Date & Venue
Friday, 08 March 2019, 02:00pm

Motion control has been used in automation applications such as numerically controlled machine tools for many years.  With the advent of low cost microelectronics, motion control has spread into new products that often require extremely high performance position control.  Examples of this are hard drives head positioning, letter sorting machines, or reduction steppers in the silicone chip industries.  This talk will present challenges and solutions in two high speed position control applications.  First, electromagnetic actuation of gas exchange valves for internal combustion engines is presented.  This technology requires accelerations close to 100g.  At the same time, extremely accurate position control is required in order to ensure low acoustic emissions when the valves are seated.  Three different solutions will be presented that highlight the trade-offs when developing either a simple mechanical design or a simple control system. The second application originally aimed to improve the accuracy and reliability of automotive piezoelectric fuel injectors.  Due to space limitations, this application does not allow for dedicated position sensors.  After a brief introduction to the physics and modelling that describes impedance changes of piezoeletric actuators, position and force sensing algorithms based on this phenomenon will be presented. Outside of automotive fuel injectors, these algorithms also have other potential applications such as microscopes, beam steering, or droplet dispensers.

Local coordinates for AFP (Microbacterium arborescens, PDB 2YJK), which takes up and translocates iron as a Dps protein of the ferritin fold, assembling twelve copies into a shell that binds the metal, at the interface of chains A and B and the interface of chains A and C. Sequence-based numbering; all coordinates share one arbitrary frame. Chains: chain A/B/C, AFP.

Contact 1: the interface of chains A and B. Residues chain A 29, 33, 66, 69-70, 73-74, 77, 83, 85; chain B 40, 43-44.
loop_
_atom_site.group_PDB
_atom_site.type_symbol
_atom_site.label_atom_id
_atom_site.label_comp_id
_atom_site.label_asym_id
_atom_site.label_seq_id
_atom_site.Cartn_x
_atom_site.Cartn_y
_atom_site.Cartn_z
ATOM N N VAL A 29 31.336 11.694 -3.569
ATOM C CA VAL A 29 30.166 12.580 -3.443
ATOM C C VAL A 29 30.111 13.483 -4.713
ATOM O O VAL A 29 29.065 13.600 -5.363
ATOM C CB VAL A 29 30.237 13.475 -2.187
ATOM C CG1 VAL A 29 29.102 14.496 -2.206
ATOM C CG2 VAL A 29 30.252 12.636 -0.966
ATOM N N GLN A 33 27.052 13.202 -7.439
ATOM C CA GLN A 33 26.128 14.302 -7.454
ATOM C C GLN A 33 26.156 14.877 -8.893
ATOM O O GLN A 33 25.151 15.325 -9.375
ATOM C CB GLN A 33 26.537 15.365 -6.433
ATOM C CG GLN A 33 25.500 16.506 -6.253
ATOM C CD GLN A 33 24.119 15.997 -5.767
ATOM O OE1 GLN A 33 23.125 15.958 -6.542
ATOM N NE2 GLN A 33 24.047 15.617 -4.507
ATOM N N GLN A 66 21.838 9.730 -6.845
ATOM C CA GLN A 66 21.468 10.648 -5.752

Speaker Biography
During his PhD in Mechanical Engineering at the University of British Columbia, Dr Seethaler studied real-time optimisation of metal cutting operations.  In 1997, Dr Seethaler joined BMW’s engine research department in Munich, where he was tasked with developing mechatronic systems to enhancing engine efficiency.  His main focus was on electromagnetic valves where he received numerous patents.  In 2006, Dr Seethaler joined the University of British Columbia where his research interests continue to focus on mechatronic applications such as electromagnetic valve drives, health monitoring and control of piezoelectric fuel injectors, and high speed control of machine tools.